THE LOTUS SUTRA is divided into two sections. In the first half, defined as the "Law of Appearance," the World-honored One, the historical Buddha, Shakyamuni, discusses the organization of the universe, human life, and human relationships on the basis of his experience and enlightenment. This section of the sutra teaches human beings how they ought to live. In the second half, the "Law of Origin," Shakyamuni Buddha expands his teachings. For the first time, he says that the true Buddha exists without beginning and without end and that he himself has consistently preached the Law and taught people throughout the universe since the infinite past.
The Buddha of the Law of Origin - the Eternal Original Buddha - is the basic life-force of the universe; he is the truth, life, and law of the entire cosmos. The teachings of the Law of Origin inform us that by tuning the wavelength of our own lives to that of the universe we can achieve the spiritual state we should attain and become truly happy. The Law of Appearance contains what is often called the expedient teachings; the Law of Origin contains the true teachings. The former is essential for a transition into the latter, but neither teaching is superior to the other: they are the complementary halves of a single Truth.
The early stage of the development of Rissho Kosei-kai - from its founding in 1938 until 1957 - can be compared to the Law of Appearance of the Lotus Sutra. During those years we were cultivating the form of the organization. In 1958, however, I felt the need to shift emphasis to internal growth and in this way to manifest the truth about ourselves, just as Shakyamuni revealed the truth about the universe in the Law of Origin in the Lotus Sutra.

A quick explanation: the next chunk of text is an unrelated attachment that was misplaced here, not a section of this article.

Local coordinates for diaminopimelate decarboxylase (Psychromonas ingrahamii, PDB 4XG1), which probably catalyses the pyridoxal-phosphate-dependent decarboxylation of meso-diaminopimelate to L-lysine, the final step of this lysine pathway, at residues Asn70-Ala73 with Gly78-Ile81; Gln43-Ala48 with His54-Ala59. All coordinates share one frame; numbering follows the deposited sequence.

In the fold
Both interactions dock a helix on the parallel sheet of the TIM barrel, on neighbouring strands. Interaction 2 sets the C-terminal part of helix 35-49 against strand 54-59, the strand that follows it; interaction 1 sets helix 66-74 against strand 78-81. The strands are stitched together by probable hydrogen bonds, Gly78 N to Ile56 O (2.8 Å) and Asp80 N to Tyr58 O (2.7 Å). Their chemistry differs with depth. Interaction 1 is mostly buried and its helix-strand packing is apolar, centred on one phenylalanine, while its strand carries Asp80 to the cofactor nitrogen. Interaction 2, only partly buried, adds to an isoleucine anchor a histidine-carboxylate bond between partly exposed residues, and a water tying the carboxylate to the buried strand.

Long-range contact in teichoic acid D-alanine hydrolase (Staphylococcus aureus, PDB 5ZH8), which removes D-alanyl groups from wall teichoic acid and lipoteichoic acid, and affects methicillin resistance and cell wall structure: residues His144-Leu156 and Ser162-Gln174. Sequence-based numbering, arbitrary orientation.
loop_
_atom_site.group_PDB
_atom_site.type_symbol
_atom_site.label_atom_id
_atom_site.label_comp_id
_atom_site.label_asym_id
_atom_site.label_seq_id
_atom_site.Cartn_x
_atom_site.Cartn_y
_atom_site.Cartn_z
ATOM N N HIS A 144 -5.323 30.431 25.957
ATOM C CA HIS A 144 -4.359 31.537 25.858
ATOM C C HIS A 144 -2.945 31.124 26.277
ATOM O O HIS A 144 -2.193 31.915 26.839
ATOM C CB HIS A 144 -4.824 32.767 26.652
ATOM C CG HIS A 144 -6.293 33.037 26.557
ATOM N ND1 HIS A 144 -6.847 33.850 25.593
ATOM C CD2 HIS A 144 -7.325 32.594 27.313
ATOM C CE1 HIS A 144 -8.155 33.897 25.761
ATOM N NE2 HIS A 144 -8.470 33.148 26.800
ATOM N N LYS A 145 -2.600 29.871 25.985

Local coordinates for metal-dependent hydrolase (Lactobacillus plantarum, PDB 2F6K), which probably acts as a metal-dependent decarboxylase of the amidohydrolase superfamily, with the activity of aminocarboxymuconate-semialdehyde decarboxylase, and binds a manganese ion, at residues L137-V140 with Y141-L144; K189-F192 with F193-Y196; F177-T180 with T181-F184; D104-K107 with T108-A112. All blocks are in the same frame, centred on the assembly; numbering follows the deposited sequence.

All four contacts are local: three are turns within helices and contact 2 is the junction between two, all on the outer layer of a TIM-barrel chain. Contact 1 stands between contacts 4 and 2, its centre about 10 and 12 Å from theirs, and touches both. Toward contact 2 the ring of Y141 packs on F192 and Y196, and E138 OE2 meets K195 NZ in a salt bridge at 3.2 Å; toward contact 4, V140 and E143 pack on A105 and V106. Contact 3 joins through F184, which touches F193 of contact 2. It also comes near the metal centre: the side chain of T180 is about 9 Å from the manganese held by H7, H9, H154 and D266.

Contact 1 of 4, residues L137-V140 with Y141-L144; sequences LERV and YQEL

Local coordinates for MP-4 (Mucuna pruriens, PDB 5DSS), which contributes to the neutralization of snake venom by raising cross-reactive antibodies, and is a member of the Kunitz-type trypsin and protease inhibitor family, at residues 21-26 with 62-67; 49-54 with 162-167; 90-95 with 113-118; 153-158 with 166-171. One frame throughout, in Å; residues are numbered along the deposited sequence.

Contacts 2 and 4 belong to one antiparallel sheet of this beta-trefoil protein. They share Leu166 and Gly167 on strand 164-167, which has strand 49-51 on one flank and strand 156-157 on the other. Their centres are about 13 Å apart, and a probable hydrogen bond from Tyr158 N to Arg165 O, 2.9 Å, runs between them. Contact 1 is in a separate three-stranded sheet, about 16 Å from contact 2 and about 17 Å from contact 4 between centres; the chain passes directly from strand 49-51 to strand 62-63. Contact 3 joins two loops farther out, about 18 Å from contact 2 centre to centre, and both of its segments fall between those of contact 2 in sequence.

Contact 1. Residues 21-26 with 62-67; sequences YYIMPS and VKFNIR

With the death of Myoko Sensei, Kosei-kai was deprived of the medium through which to hear the voices of the gods directly; and I interpreted this to mean that we no longer required such a medium. The gods that had revealed themselves to her were no more than Buddhist guardian deities. They were not suitable focuses of devotion for believers in the Lotus Sutra, according to which it is the duty of human beings to abide by the teachings of Shakyamuni Buddha and to perfect their capabilities and personalities so that they can fulfill their missions on earth.
The completely egalitarian Lotus Sutra teaches that not only human beings but all beings in the universe share the potential to attain buddhahood through full manifestation and complete development of their essences, each according to their true natures. When all things, including humanity, have attained this state, we shall achieve perfect peace in the Land of Eternally Tranquil Light, which ought to be the ultimate goal of all mankind.
This is the ideal concept of the teachings of the Lotus Sutra, but it is not sufficient to save man, who is weak and requires spiritual support to be able to live in peace. All things in the world of phenomena are transient, and nothing is permanent enough to serve as a spiritual support except the Eternal Original Buddha, the great force of life that is the origin of the universe. Human beings and all other beings are but visible manifestations of this great invisible universal life-force.
Since the life-force is eternal and indestructible, in essence human life too is eternal, though the manifested physical body dies. A person enlightened to this truth in the deepest part of his understanding experiences everlasting tranquillity. This very tranquillity itself is at the same time the joy of life that throbs in man's physical and spiritual being.